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A Warning When Using Fallen Leaves As Mulch

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Fall, with its crisp, cool air, brings beautiful color to deciduous trees—and, eventually, the land itself, as those beautiful leaves flutter down and pile up. Happily, fallen leaves can find new life within our gardens, with some key preparation first. 

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Fallen leaves are great for using as natural mulch. Not only will they save you the expense of purchasing mulch, but they will also help to enrich your soil, retain moisture and protect your plants from winter's fluctuating temperatures.

Here's the key thing, though: When using leaves as a mulch, consider shredding them first with a mulching mower, shredder or leaf blower on the vacuum setting. A light layer of leaves applied without being shredded can be fine, but a layer of whole leaves more than a few inches thick can block air and water from penetrating the ground. Thick layers of leaves can also do the exact opposite—locking in too much moisture, potentially damaging any plants that are susceptible to rot and other fungal diseases. Lastly, deep leaf cover can appeal to timid wildlife like mice and voles, because it allows them to tunnel; for this reason pull leaves back from the base of shrubs and young trees that are prone to these critters' gnawing.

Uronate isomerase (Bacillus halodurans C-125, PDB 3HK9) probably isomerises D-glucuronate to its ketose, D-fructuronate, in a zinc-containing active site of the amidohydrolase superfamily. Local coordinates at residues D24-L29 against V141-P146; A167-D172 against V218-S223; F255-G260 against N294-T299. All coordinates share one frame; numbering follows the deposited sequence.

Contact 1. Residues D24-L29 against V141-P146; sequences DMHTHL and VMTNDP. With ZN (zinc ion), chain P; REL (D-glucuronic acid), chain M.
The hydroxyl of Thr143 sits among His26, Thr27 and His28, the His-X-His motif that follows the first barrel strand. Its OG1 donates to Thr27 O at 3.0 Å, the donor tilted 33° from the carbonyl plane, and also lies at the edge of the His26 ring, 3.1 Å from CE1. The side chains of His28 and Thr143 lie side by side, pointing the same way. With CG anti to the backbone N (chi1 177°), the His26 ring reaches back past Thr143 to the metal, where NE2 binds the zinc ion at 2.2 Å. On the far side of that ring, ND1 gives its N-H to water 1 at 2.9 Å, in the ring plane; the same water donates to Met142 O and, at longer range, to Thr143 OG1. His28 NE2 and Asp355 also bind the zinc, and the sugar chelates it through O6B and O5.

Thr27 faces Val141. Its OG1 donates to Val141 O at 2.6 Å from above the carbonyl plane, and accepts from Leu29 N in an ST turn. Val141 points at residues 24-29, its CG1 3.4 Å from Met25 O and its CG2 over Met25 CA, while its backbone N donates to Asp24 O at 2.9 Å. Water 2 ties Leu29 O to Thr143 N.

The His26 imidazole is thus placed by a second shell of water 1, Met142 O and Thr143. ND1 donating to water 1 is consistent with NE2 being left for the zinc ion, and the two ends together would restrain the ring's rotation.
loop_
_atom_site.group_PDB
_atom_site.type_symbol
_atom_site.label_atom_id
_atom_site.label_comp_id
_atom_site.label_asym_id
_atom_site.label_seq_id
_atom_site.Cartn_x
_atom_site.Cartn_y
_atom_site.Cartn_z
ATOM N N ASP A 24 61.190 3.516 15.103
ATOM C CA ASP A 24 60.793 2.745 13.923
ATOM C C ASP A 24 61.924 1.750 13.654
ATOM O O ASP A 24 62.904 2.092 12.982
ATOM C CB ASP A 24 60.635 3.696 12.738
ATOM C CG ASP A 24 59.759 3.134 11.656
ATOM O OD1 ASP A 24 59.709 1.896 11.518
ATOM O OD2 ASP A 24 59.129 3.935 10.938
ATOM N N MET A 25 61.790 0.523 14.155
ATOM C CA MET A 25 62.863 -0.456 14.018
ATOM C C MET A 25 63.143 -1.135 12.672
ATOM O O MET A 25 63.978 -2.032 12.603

When deciding whether to shred the leaves, it can help to consider what you are growing and what kind of natural setting it has evolved in, along with the ultimate depth of the layer. For instance, woodland species will be more successful under whole-leaf litter than plants from the open prairie. Leaves that land naturally in the garden might be shallow enough to keep whole, but adding all the leaves that fell on the lawn and paved areas might result in too thick a layer. A leaf layer that blocks light and traps water on the surface of a lawn will kill it.

Be aware that shredding leaves can destroy insects that use leaf litter for cover or incubation. To protect against this, you might choose to "leave the leaves." If the layer seems too deep or problematic for the specific plants in your garden, you might shred some leaves to reduce the volume and keep the rest whole, or redistribute whole leaves to certain areas of your property (if space allows). Both shredded and whole leaves will provide insulation for insects that hibernate below ground. 

Leaves can also be added to your compost bin (shredding is important here to speed their breakdown), contained for spring mulching or disposed of according to local regulations. You can also use a mulching mower to chop up a thin layer to be left on your lawn as a nitrogen-rich fertilizer. Read more about that here.